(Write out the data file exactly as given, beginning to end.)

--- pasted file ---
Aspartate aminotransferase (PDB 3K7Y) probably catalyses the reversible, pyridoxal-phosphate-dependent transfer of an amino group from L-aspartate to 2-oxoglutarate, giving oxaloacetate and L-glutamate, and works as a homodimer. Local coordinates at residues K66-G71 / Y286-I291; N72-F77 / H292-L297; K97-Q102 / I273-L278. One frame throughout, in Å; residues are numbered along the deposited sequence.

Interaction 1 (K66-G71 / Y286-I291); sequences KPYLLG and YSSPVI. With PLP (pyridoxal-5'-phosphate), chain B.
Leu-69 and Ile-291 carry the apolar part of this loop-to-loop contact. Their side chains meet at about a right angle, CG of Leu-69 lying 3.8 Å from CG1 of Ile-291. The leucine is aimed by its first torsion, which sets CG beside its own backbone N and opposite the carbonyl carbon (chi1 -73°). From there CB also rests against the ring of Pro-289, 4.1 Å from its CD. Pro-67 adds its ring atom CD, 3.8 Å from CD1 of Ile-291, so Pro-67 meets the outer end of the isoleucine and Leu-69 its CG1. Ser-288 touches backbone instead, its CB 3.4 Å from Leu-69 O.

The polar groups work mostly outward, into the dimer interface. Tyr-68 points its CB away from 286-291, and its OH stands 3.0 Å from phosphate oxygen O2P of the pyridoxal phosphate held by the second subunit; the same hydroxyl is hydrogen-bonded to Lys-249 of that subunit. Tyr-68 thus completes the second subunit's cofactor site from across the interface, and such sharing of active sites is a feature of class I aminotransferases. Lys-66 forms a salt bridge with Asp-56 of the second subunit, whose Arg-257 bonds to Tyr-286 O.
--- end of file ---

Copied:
Aspartate aminotransferase (PDB 3K7Y) probably catalyses the reversible, pyridoxal-phosphate-dependent transfer of an amino group from L-aspartate to 2-oxoglutarate, giving oxaloacetate and L-glutamate, and works as a homodimer. Local coordinates at residues K66-G71 / Y286-I291; N72-F77 / H292-L297; K97-Q102 / I273-L278. One frame throughout, in Å; residues are numbered along the deposited sequence.

Interaction 1 (K66-G71 / Y286-I291); sequences KPYLLG and YSSPVI. With PLP (pyridoxal-5'-phosphate), chain B.
Leu-69 and Ile-291 carry the apolar part of this loop-to-loop contact. Their side chains meet at about a right angle, CG of Leu-69 lying 3.8 Å from CG1 of Ile-291. The leucine is aimed by its first torsion, which sets CG beside its own backbone N and opposite the carbonyl carbon (chi1 -73°). From there CB also rests against the ring of Pro-289, 4.1 Å from its CD. Pro-67 adds its ring atom CD, 3.8 Å from CD1 of Ile-291, so Pro-67 meets the outer end of the isoleucine and Leu-69 its CG1. Ser-288 touches backbone instead, its CB 3.4 Å from Leu-69 O.

The polar groups work mostly outward, into the dimer interface. Tyr-68 points its CB away from 286-291, and its OH stands 3.0 Å from phosphate oxygen O2P of the pyridoxal phosphate held by the second subunit; the same hydroxyl is hydrogen-bonded to Lys-249 of that subunit. Tyr-68 thus completes the second subunit's cofactor site from across the interface, and such sharing of active sites is a feature of class I aminotransferases. Lys-66 forms a salt bridge with Asp-56 of the second subunit, whose Arg-257 bonds to Tyr-286 O.